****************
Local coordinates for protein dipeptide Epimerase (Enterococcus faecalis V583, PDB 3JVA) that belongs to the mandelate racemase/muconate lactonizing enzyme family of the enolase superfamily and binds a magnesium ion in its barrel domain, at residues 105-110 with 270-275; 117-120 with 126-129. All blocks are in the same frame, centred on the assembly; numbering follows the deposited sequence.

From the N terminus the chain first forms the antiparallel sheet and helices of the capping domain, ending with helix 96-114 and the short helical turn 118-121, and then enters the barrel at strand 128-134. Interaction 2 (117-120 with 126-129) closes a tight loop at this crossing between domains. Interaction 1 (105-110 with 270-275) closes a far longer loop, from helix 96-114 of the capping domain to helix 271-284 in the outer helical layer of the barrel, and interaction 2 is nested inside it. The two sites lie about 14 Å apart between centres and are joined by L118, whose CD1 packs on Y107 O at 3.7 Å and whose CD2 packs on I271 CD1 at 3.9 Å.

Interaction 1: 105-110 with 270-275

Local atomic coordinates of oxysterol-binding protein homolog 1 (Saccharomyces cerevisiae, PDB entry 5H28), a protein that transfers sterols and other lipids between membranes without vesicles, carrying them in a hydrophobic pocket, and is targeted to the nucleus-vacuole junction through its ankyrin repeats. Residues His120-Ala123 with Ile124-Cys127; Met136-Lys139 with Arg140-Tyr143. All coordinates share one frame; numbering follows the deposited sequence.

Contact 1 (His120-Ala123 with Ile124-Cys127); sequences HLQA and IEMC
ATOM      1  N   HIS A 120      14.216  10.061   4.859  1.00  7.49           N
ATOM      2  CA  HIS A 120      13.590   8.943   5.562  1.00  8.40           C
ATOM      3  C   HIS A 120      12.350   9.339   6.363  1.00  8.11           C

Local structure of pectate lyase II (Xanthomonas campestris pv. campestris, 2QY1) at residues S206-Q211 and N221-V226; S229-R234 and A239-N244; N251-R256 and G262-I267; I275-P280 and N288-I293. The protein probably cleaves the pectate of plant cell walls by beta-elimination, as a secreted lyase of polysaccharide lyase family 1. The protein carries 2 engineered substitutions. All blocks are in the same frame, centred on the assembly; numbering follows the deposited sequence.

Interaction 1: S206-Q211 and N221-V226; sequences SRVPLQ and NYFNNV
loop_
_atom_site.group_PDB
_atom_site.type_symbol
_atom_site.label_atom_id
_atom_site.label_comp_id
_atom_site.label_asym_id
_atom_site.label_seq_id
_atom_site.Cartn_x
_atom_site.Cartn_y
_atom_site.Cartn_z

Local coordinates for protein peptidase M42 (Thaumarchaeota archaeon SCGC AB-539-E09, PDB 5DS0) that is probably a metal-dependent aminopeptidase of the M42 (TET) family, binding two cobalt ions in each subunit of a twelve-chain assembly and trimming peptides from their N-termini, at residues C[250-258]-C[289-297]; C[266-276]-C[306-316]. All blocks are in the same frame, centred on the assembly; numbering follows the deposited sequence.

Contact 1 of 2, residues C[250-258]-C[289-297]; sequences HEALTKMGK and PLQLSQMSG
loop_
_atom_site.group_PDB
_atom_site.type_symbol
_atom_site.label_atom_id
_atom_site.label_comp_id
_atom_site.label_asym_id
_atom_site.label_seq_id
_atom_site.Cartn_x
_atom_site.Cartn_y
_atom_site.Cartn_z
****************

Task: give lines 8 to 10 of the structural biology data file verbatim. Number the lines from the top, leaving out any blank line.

ATOM      3  C   HIS A 120      12.350   9.339   6.363  1.00  8.11           C

Local structure of pectate lyase II (Xanthomonas campestris pv. campestris, 2QY1) at residues S206-Q211 and N221-V226; S229-R234 and A239-N244; N251-R256 and G262-I267; I275-P280 and N288-I293. The protein probably cleaves the pectate of plant cell walls by beta-elimination, as a secreted lyase of polysaccharide lyase family 1. The protein carries 2 engineered substitutions. All blocks are in the same frame, centred on the assembly; numbering follows the deposited sequence.

Interaction 1: S206-Q211 and N221-V226; sequences SRVPLQ and NYFNNV